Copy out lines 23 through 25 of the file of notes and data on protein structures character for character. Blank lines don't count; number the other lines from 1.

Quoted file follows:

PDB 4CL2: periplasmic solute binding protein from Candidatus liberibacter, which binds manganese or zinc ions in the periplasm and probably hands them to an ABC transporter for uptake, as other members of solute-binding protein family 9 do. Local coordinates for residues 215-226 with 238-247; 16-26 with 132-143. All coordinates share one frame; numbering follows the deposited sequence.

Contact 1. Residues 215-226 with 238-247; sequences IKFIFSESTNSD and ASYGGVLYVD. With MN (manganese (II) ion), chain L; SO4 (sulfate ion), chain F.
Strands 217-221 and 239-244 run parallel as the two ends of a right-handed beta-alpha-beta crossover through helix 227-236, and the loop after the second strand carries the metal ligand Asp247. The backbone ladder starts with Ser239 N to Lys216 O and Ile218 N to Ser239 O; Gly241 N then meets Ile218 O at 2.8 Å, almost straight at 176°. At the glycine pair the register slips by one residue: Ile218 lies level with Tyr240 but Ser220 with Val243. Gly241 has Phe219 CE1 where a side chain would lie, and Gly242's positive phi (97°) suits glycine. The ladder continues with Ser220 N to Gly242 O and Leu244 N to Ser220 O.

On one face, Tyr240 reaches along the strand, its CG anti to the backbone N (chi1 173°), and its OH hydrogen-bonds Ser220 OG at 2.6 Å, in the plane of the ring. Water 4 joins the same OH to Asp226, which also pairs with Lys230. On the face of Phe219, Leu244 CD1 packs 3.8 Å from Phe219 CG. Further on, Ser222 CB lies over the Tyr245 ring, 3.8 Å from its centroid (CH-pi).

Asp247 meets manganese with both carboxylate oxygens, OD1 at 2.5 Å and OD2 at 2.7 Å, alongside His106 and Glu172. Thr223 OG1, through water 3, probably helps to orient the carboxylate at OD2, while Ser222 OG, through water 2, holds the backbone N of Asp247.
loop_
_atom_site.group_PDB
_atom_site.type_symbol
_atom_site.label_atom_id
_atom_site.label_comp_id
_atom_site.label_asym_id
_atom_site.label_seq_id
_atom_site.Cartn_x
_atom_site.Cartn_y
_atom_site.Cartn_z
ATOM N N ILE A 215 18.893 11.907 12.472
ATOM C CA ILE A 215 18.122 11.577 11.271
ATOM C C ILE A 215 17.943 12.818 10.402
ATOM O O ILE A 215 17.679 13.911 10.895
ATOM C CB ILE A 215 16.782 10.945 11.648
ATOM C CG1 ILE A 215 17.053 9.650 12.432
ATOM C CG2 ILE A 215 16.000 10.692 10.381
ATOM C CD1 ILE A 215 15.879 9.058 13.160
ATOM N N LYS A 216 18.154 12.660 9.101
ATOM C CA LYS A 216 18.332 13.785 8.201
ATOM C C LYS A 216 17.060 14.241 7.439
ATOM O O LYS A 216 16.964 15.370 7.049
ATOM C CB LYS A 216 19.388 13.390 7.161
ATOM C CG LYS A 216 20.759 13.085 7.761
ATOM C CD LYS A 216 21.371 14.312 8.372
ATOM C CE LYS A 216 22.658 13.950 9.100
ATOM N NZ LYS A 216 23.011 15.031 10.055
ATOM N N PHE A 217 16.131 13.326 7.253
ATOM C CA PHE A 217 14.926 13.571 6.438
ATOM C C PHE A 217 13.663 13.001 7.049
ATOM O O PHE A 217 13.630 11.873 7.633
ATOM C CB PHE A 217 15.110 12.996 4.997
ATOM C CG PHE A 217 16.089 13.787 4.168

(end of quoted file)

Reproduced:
ATOM C CD1 ILE A 215 15.879 9.058 13.160
ATOM N N LYS A 216 18.154 12.660 9.101
ATOM C CA LYS A 216 18.332 13.785 8.201